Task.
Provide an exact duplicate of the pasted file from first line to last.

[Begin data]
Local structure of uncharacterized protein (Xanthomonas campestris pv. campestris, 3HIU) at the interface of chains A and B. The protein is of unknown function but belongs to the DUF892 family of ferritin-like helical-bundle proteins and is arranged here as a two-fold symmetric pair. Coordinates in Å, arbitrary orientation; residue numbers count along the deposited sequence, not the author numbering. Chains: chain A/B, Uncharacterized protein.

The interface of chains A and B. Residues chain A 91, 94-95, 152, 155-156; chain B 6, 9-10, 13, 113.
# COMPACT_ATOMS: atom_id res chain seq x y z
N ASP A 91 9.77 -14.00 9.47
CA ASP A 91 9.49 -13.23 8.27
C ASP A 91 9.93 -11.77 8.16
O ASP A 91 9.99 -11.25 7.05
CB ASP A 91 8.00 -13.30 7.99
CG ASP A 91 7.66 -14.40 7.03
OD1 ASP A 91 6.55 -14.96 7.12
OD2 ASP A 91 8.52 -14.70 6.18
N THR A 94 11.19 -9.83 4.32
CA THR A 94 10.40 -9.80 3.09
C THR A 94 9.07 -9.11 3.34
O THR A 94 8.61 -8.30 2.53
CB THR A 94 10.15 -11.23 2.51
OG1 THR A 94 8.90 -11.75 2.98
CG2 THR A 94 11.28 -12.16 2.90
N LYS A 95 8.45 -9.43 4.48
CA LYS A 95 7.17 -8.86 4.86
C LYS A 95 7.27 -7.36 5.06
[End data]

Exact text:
Local structure of uncharacterized protein (Xanthomonas campestris pv. campestris, 3HIU) at the interface of chains A and B. The protein is of unknown function but belongs to the DUF892 family of ferritin-like helical-bundle proteins and is arranged here as a two-fold symmetric pair. Coordinates in Å, arbitrary orientation; residue numbers count along the deposited sequence, not the author numbering. Chains: chain A/B, Uncharacterized protein.

The interface of chains A and B. Residues chain A 91, 94-95, 152, 155-156; chain B 6, 9-10, 13, 113.
# COMPACT_ATOMS: atom_id res chain seq x y z
N ASP A 91 9.77 -14.00 9.47
CA ASP A 91 9.49 -13.23 8.27
C ASP A 91 9.93 -11.77 8.16
O ASP A 91 9.99 -11.25 7.05
CB ASP A 91 8.00 -13.30 7.99
CG ASP A 91 7.66 -14.40 7.03
OD1 ASP A 91 6.55 -14.96 7.12
OD2 ASP A 91 8.52 -14.70 6.18
N THR A 94 11.19 -9.83 4.32
CA THR A 94 10.40 -9.80 3.09
C THR A 94 9.07 -9.11 3.34
O THR A 94 8.61 -8.30 2.53
CB THR A 94 10.15 -11.23 2.51
OG1 THR A 94 8.90 -11.75 2.98
CG2 THR A 94 11.28 -12.16 2.90
N LYS A 95 8.45 -9.43 4.48
CA LYS A 95 7.17 -8.86 4.86
C LYS A 95 7.27 -7.36 5.06